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Building company fined after worker fell three metres

16 October 2017

A building firm has been fined after a worker suffered injuries to his arm, after falling through a fragile opening on a roof.

Ipswich Magistrates’ Court heard how, on 29 October 2015, a Polycastle Limited employee was installing a conservatory roof to a domestic property in Lowestoft, and fell approximately three metres through a pre-cut Velux window opening, which was concealed by a wet waterproof membrane. He sustained multiple fractures which have left him with scarring, and a permanent inability to fully extend his arm. He was hospitalised for several days, and unable to return to work for three months.

An investigation by the Health and Safety Executive (HSE) into the incident found there was a significant lack of planning for the roof’s installation, in so far as no suitable equipment was provided to protect workers from falling off the roof edge. No relevant training or instruction was provided on how to carry out work safely, and the injured person was not informed that the Guardian Warm roof contained a Velux window, so did not expect there to be an opening when walking on the roof.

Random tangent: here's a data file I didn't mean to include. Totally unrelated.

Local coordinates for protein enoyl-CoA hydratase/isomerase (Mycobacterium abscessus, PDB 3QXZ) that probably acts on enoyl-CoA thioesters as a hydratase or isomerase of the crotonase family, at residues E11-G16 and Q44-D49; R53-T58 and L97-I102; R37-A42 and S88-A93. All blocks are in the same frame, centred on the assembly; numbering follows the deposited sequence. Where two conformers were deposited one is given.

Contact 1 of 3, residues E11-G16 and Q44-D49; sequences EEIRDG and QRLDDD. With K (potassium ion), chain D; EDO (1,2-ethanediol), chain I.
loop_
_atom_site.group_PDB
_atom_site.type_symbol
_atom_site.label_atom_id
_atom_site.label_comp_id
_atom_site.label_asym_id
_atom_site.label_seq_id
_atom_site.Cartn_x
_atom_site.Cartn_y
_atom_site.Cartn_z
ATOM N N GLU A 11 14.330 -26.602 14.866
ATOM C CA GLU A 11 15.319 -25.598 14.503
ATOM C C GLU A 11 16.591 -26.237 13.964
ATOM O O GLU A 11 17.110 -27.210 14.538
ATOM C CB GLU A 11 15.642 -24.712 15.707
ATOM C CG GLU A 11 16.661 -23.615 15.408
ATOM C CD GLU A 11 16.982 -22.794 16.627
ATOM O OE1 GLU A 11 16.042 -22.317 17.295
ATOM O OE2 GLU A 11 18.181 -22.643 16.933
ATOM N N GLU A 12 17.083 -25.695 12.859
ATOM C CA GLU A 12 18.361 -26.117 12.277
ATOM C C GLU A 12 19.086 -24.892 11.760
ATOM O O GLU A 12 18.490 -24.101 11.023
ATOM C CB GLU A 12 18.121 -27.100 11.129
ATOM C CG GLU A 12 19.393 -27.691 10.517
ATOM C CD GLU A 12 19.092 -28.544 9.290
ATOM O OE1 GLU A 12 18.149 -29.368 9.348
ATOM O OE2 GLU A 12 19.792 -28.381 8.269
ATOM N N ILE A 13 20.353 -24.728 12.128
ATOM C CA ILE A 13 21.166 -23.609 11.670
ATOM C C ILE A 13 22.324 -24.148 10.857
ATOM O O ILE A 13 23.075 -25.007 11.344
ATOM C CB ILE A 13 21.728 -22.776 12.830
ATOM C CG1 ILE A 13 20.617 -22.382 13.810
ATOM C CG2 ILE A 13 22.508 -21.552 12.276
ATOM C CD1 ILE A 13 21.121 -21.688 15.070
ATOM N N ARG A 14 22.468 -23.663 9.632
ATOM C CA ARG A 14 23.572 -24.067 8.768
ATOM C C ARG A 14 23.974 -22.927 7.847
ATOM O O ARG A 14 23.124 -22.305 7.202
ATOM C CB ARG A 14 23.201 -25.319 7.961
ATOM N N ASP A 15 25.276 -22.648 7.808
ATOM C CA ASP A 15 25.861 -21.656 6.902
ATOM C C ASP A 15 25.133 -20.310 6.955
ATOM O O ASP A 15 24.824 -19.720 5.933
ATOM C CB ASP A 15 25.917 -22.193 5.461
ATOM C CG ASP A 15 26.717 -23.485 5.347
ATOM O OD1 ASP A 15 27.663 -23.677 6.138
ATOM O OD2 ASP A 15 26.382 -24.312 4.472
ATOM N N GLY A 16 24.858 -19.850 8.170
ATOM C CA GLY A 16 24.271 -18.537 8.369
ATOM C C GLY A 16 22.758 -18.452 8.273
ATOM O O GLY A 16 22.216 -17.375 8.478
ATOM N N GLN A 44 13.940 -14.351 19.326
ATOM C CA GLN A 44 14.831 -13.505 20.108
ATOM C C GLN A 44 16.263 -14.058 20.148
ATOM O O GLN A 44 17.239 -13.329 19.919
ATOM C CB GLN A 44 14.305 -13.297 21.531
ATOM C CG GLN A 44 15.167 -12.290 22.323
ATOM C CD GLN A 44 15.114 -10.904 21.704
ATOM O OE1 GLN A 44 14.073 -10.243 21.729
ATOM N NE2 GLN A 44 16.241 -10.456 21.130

Polycastle Limited of Quay View Business Park, Lowestoft pleaded guilty to breaching Regulation 4(1) of Work at Height Regulations 2005, and has been fined £30,000 and ordered to pay costs of £2,447.

Speaking after the case HSE inspector Kasia Urbaniak said: “This accident could have been prevented if the company had introduced control measures to mitigate the risk of falling from height.

“Falls from height remain one of the most common causes of work-related injuries in this country, and workers must be protected at all times, as even a fall from three metres can result in serious injuries.”

Notes to Editors:


  1. The Health and Safety Executive (HSE) is Britain’s national regulator for workplace health and safety. It helps Great Britain work well by applying a broad range of regulatory interventions and scientific expertise, to prevent work-related death, injury and ill health. It does so through research, information and advice, promoting training, new or revised regulations and codes of practice, and working with local authority partners by inspection, investigation and enforcement.
  2. More about the legislation referred to in this case can be found at:
  3. HSE news releases are available at


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